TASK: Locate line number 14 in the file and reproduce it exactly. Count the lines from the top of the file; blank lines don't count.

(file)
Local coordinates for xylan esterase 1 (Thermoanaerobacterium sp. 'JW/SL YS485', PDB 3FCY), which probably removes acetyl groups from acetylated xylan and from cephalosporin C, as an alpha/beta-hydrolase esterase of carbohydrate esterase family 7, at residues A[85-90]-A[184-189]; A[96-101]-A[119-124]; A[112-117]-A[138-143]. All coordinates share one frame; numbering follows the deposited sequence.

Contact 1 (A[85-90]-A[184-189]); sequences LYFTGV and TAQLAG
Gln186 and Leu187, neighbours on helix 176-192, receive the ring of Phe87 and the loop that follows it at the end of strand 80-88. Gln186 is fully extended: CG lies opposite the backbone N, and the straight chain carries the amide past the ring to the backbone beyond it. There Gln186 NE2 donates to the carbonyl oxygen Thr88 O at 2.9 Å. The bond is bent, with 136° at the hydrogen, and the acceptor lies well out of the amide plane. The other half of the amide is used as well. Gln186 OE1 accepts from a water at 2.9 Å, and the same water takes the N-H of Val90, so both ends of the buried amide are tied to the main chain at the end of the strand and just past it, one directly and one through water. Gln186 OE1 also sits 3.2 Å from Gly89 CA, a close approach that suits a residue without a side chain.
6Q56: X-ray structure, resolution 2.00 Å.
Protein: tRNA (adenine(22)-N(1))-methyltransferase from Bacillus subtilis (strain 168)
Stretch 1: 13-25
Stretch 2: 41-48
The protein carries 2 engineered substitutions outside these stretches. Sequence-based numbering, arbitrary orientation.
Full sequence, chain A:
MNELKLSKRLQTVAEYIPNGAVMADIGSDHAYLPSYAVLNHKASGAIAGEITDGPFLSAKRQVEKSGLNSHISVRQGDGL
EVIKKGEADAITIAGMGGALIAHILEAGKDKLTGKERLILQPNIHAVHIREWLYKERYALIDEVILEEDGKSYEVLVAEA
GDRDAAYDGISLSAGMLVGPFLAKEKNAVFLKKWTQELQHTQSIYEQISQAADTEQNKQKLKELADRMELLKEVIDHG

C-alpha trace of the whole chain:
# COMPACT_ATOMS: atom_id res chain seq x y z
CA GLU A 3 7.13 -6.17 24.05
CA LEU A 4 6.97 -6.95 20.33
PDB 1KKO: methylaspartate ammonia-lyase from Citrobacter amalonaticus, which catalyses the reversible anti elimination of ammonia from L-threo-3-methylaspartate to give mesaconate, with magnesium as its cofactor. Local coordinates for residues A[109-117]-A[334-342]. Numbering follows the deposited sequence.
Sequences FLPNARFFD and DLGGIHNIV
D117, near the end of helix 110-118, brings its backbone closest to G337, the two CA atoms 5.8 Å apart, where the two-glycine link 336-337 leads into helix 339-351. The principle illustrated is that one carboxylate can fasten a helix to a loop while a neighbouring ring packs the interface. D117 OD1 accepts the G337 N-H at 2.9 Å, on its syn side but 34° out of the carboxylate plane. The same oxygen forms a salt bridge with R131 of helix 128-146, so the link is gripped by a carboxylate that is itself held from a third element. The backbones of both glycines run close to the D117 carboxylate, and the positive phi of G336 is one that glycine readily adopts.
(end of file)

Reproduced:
# COMPACT_ATOMS: atom_id res chain seq x y z